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Cheque snag hits Waitaki Valley viticulture plans

By Chris Hutching

Friday 8th August 2003

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A High Court judgment released this week involving Waitaki Valley Estates breaks new ground over the way property sales are settled and means solicitors must distinguish between personal and bank cheques, depending on the wording of contracts.

Waitaki Valley Estate's plans to add more properties to its viticulture subdivision have hit a snag with High Court Justice Lester Chisholm ruling that a personal cheque is "not good legal tender" for a deposit in cases where the buyer has been served a default notice.

Justice Chisholm appears to have set a new precedent in a case involving a dispute over a block of land in the Waitaki Valley, South Canterbury that was recently declared a potential new wine-producing region after trials by the developers who said that as a result the prices of lifestyle blocks would increase from $20,000 a hectare to $30,000 a hectare.

The area was earmarked for viticulture subdivision by the late Howard Paterson, Stephen Cozens and Colin Reynolds via their company, Waitaki Valley Estates development.

One of their associated companies, Otago Station Estates, struck contracts in November 2000 with two farmers to buy a 70ha property at Otekaieke for $600,000, requiring a $60,000 deposit upon confirmation of the agreement, and also to buy a 385ha neighbouring farm for $2.95 million, requiring a deposit of $295,000.

The properties lie in the path of a proposed canal that will be part of Meridian Energy's $1.5 billion Project Aqua hydro generation and irrigation scheme along the valley. The state-owned enterprise is negotiating purchase contracts with landowners in the Waitaki Valley.

When both agreements became unconditional in March 2001 the parties agreed to defer settlement. Early in 2002 Otago Station Estates gave notice that it was ready to settle the agreements and in October sought to enforce them.

But on November 13 the lawyers acting for farmers John and David Parker, vendors of the properties, gave notice that the purchase and sale agreements would be cancelled for nonpayment of the deposit unless it was paid within three working days.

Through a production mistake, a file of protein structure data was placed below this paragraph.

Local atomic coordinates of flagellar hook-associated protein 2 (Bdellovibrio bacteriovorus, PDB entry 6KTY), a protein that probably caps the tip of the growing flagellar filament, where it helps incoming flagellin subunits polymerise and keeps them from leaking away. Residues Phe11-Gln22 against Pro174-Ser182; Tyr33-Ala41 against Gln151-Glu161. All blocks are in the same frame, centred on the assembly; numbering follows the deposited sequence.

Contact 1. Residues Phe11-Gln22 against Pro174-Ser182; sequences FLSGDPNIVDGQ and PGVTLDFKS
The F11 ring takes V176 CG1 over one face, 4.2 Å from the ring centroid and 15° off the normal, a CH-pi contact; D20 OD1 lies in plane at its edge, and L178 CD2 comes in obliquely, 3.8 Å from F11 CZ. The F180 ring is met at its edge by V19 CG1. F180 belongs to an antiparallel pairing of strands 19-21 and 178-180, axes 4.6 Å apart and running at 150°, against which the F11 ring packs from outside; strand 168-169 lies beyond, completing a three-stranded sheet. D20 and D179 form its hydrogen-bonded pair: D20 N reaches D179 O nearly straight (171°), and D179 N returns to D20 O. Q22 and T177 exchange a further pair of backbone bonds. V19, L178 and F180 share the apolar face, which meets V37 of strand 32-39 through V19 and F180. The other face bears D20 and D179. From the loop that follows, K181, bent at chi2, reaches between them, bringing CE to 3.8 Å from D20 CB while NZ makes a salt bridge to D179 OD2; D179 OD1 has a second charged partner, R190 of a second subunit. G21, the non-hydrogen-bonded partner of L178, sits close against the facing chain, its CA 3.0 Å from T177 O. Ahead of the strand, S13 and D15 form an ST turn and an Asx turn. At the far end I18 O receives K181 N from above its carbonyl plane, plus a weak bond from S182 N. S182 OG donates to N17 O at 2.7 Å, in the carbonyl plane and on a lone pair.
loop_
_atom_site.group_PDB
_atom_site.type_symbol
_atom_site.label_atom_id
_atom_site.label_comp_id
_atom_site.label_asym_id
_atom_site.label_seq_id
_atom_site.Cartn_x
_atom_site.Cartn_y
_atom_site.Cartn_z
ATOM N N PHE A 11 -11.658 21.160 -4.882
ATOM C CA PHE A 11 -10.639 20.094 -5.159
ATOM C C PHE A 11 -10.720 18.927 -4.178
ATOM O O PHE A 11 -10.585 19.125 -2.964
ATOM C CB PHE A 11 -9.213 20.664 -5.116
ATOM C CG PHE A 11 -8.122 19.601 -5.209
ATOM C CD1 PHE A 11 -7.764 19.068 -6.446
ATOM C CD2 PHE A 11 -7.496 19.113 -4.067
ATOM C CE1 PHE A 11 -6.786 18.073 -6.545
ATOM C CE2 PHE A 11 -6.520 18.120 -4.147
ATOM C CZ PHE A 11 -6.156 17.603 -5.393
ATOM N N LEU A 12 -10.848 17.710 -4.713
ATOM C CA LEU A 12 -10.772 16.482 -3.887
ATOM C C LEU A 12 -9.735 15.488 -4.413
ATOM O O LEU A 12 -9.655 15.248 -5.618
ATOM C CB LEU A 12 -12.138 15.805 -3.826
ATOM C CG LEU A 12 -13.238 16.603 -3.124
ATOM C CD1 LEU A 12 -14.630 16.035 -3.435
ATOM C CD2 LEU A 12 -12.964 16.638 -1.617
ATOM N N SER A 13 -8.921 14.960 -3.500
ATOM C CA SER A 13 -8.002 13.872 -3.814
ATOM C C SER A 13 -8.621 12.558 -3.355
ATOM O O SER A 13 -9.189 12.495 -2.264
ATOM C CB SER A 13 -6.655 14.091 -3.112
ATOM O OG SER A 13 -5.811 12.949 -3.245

On the final day for payment the Otago Station Estates solicitors sent a personal cheque (from the company) to the Parkers' solicitors as a deposit payment.

But it was rejected on the grounds that the personal cheque was not legal tender and as a result Otago Station Estates had failed to remedy the default as to non- payment of the deposits.

Otago Station Estates solicitors maintained there was no requirement in the contract or as a matter of commercial practice for deposits to be paid by a more secure bank cheque so they took the matter to the High Court on July 2. Each side called three expert witnesses.

The lawyer for the Parkers, Nick Davidson QC, drew a distinction between the common commercial practice of paying deposits by personal cheque and payment of a deposit in response to a default notice.

In his ruling Justice Chisholm referred to Williams v Gibbons where the Appeal Court had recognised bank cheques as legal tender because then the only risk was the unlikely one of insolvency of the bank. But Justice Chisholm said that while a bank cheque represents good tender in the context of payment on settlement, the Williams v Gibbons case cannot conclusively resolve whether a personal cheque represents good tender on the payment of a deposit. "The deposit issue needs to be addressed virtually from scratch."

Justice Chisholm concluded that once there had been a failure to pay the deposit and the vendor had invoked rejection clauses in the contract then "a more robust contractual regime governs the situation."

"As stated in Tyree's Banking Law in New Zealand (second edition) ­ "... if the creditor does accept payment by cheque then the payment which is effected when the cheque is delivered is conditional. The condition to which the payment is subject is a condition subsequent, namely that the cheque will be met upon proper presentation for payment."

In the case in question the payment was made close to the expiry of the deadline and there was no prospect of the personal cheque being cleared within the requisite period. As a result Justice Chisholm ruled in favour of the Parkers cancelling the contract.

Meanwhile, a representative of the late Mr Paterson's estimated $180 million estate, Alistair Broad, said an appeal was being considered.

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